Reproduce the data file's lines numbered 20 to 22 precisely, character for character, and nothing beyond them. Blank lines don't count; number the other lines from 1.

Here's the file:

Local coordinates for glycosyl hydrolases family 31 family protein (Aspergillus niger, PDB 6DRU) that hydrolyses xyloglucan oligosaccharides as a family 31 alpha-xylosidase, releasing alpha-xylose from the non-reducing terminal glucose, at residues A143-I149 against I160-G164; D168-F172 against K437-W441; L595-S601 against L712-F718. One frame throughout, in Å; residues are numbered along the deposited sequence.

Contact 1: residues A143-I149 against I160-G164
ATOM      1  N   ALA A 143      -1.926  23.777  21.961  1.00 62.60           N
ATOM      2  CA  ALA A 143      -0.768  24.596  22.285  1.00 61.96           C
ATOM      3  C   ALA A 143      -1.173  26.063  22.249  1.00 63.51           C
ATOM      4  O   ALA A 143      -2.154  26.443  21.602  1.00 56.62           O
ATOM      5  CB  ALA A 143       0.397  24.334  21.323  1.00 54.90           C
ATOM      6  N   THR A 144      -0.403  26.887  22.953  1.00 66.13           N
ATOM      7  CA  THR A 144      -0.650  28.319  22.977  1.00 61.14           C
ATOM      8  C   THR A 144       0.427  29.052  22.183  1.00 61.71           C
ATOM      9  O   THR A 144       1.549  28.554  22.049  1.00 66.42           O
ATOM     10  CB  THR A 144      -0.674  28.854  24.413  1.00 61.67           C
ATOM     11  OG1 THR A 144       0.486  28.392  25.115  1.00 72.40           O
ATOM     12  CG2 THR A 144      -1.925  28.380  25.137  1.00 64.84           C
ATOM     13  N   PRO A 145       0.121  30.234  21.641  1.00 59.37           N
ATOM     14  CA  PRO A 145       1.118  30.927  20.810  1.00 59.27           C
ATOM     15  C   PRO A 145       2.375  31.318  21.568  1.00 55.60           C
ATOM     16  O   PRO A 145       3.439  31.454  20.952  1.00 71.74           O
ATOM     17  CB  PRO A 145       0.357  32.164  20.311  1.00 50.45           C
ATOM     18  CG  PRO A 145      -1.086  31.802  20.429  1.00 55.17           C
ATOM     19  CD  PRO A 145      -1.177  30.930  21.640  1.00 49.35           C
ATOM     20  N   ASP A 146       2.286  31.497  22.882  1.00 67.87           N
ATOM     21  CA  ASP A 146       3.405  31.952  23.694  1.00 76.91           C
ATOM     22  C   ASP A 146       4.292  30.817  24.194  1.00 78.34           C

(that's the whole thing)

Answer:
ATOM     18  CG  PRO A 145      -1.086  31.802  20.429  1.00 55.17           C
ATOM     19  CD  PRO A 145      -1.177  30.930  21.640  1.00 49.35           C
ATOM     20  N   ASP A 146       2.286  31.497  22.882  1.00 67.87           N